I know there is no direct equivalent in Java itself, but perhaps a third party?

It is really convenient. Currently I'd like to implement an iterator that yields all nodes in a tree, which is about five lines of code with yield.

  • 6
    I know, I know. But I think knowing more languages is more power. Furthermore, the backend development (which I'm doing) in the company I work for right now is being done in Java, so I can't really choose the language :( – ripper234 Dec 30 '09 at 16:44
up vote 84 down vote accepted

The two options I know of is Aviad Ben Dov's infomancers-collections library from 2007 and Jim Blackler's YieldAdapter library from 2008 (which is also mentioned in the other answer).

Both will allow you to write code with yield return-like construct in Java, so both will satisfy your request. The notable differences between the two are:

Mechanics

Aviad's library is using bytecode manipulation while Jim's uses multithreading. Depending on your needs, each may have its own advantages and disadvantages. It's likely Aviad's solution is faster, while Jim's is more portable (for example, I don't think Aviad's library will work on Android).

Interface

Aviad's library has a cleaner interface - here's an example:

Iterable<Integer> it = new Yielder<Integer>() {
    @Override protected void yieldNextCore() {
        for (int i = 0; i < 10; i++) {
            yieldReturn(i);
            if (i == 5) yieldBreak();
        }
    }
};

While Jim's is way more complicated, requiring you to adept a generic Collector which has a collect(ResultHandler) method... ugh. However, you could use something like this wrapper around Jim's code by Zoom Information which greatly simplifies that:

Iterable<Integer> it = new Generator<Integer>() {
    @Override protected void run() {
        for (int i = 0; i < 10; i++) {
            yield(i);
            if (i == 5) return;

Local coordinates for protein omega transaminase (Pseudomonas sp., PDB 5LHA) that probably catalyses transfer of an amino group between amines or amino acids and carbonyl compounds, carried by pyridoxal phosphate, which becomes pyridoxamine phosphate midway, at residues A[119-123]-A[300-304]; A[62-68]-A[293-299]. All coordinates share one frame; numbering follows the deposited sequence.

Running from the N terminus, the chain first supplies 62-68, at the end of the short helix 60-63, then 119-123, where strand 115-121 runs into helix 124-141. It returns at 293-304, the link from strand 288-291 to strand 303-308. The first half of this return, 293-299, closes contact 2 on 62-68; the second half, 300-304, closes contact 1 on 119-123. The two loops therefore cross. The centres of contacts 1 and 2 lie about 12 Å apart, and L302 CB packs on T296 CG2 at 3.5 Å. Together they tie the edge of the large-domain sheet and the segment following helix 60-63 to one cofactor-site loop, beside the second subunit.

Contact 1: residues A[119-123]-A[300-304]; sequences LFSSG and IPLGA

}
    }
};

License

Aviad's solution is BSD.

Jim's solution is public domain, and so is its wrapper mentioned above.

  • 3
    Fantastic answer. Not only did you totally answer the question, you did so in a very clear manner. Also, I like your answer's format and how you included license information. Keep up the awesome answering! :) – Malcolm Aug 7 '13 at 18:47
  • Don't forget Guava's AbstractIterator. – shmosel Aug 31 '17 at 4:21

Here is an article on this and library from Jim Blackler that does this in Java alone.

Both of these approaches can be made a bit cleaner now Java has Lambdas. You can do something like

public Yielderable<Integer> oneToFive() {
    return yield -> {
        for (int i = 1; i < 10; i++) {
            if (i == 6) yield.breaking();
            yield.returning(i);
        }
    };
}

I explained a bit more here.

  • 1
    Yielderable? Shouldn't it just be Yieldable? (the verb being just 'yield', not 'yielder' or 'yielderate' or whatever) – Jochem Kuijpers Oct 25 at 12:22

I know it's a very old question here, and there are two ways described above:

  • bytecode manipulation that's not that easy while porting;
  • thread-based yield that obviously has resource costs.

However, there is another, the third and probably the most natural, way of implementing the yield generator in Java that is the closest implementation to what C# 2.0+ compilers do for yield return/break generation: lombok-pg. It's fully based on a state machine, and requires tight cooperation with javac to manipulate the source code AST. Unfortunately, the lombok-pg support seems to be discontinued (no repository activity for more than a year or two), and the original Project Lombok unfortunately lacks the yield feature (it has better IDE like Eclipse, IntelliJ IDEA support, though).

Stream.iterate(seed, seedOperator).limit(n).foreach(action) is not the same as yield operator, but it may be usefull to write your own generators this way:

import java.util.stream.Stream;
public class Test01 {
    private static void myFoo(int someVar){
        //do some work
        System.out.println(someVar);
    }
    private static void myFoo2(){
        //do some work
        System.out.println("some work");
    }
    public static void main(String[] args) {
        Stream.iterate(1, x -> x + 1).limit(15).forEach(Test01::myFoo);     //var1
        Stream.iterate(1, x -> x + 1).limit(10).forEach(item -> myFoo2());  //var2
    }
}

In Java 8 you could use: Stream.of

  • 4
    Could you please explain this more thoroughly? – JF Meier Aug 1 '16 at 8:19

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